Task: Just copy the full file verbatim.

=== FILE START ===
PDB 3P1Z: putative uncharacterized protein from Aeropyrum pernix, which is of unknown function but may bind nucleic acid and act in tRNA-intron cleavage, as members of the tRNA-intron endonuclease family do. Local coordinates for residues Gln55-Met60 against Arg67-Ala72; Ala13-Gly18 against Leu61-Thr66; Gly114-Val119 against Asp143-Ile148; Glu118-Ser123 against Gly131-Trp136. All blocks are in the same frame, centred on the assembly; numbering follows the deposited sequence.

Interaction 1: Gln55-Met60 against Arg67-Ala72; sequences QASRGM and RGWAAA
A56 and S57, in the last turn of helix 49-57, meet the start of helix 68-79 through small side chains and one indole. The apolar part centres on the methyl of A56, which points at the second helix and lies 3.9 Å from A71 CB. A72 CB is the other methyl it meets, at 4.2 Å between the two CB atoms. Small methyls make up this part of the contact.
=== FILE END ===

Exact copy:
PDB 3P1Z: putative uncharacterized protein from Aeropyrum pernix, which is of unknown function but may bind nucleic acid and act in tRNA-intron cleavage, as members of the tRNA-intron endonuclease family do. Local coordinates for residues Gln55-Met60 against Arg67-Ala72; Ala13-Gly18 against Leu61-Thr66; Gly114-Val119 against Asp143-Ile148; Glu118-Ser123 against Gly131-Trp136. All blocks are in the same frame, centred on the assembly; numbering follows the deposited sequence.

Interaction 1: Gln55-Met60 against Arg67-Ala72; sequences QASRGM and RGWAAA
A56 and S57, in the last turn of helix 49-57, meet the start of helix 68-79 through small side chains and one indole. The apolar part centres on the methyl of A56, which points at the second helix and lies 3.9 Å from A71 CB. A72 CB is the other methyl it meets, at 4.2 Å between the two CB atoms. Small methyls make up this part of the contact.